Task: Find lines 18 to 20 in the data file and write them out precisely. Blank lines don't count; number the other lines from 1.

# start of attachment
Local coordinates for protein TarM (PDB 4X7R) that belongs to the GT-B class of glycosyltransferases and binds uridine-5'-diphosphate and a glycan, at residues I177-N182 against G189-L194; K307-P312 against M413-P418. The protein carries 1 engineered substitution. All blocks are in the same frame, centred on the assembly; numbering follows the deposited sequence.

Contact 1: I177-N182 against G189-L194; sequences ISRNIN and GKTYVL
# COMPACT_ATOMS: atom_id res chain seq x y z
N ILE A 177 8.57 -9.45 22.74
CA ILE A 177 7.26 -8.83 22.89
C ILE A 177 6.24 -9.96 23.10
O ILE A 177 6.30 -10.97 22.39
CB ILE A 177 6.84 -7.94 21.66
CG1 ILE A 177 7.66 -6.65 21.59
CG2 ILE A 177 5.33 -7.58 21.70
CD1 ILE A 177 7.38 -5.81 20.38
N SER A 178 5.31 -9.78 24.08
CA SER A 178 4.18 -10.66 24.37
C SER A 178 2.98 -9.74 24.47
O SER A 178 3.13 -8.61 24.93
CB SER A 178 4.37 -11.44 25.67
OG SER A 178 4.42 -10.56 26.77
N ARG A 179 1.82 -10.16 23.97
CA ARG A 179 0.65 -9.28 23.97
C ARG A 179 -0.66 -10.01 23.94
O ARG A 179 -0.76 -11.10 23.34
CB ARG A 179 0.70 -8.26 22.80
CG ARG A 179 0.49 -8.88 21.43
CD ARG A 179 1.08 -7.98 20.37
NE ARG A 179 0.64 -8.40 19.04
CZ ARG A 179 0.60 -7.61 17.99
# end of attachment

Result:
N ARG A 179 1.82 -10.16 23.97
CA ARG A 179 0.65 -9.28 23.97
C ARG A 179 -0.66 -10.01 23.94